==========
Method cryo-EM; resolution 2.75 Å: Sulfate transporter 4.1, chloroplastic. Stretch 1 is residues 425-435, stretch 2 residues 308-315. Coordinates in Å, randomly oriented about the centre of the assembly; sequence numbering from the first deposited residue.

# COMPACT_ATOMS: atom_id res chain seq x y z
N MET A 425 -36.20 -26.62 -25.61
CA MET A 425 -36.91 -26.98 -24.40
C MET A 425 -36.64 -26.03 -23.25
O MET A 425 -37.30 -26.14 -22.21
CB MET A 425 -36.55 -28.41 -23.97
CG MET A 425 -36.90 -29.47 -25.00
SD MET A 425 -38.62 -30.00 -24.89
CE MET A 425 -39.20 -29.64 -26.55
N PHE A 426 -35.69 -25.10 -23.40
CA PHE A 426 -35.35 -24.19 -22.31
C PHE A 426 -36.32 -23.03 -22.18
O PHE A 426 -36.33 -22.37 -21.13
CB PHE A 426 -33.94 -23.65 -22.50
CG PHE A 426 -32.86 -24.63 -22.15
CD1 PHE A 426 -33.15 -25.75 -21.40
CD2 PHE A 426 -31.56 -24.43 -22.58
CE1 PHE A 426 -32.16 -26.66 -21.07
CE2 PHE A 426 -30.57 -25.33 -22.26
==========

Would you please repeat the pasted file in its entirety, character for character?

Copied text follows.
Method cryo-EM; resolution 2.75 Å: Sulfate transporter 4.1, chloroplastic. Stretch 1 is residues 425-435, stretch 2 residues 308-315. Coordinates in Å, randomly oriented about the centre of the assembly; sequence numbering from the first deposited residue.

# COMPACT_ATOMS: atom_id res chain seq x y z
N MET A 425 -36.20 -26.62 -25.61
CA MET A 425 -36.91 -26.98 -24.40
C MET A 425 -36.64 -26.03 -23.25
O MET A 425 -37.30 -26.14 -22.21
CB MET A 425 -36.55 -28.41 -23.97
CG MET A 425 -36.90 -29.47 -25.00
SD MET A 425 -38.62 -30.00 -24.89
CE MET A 425 -39.20 -29.64 -26.55
N PHE A 426 -35.69 -25.10 -23.40
CA PHE A 426 -35.35 -24.19 -22.31
C PHE A 426 -36.32 -23.03 -22.18
O PHE A 426 -36.33 -22.37 -21.13
CB PHE A 426 -33.94 -23.65 -22.50
CG PHE A 426 -32.86 -24.63 -22.15
CD1 PHE A 426 -33.15 -25.75 -21.40
CD2 PHE A 426 -31.56 -24.43 -22.58
CE1 PHE A 426 -32.16 -26.66 -21.07
CE2 PHE A 426 -30.57 -25.33 -22.26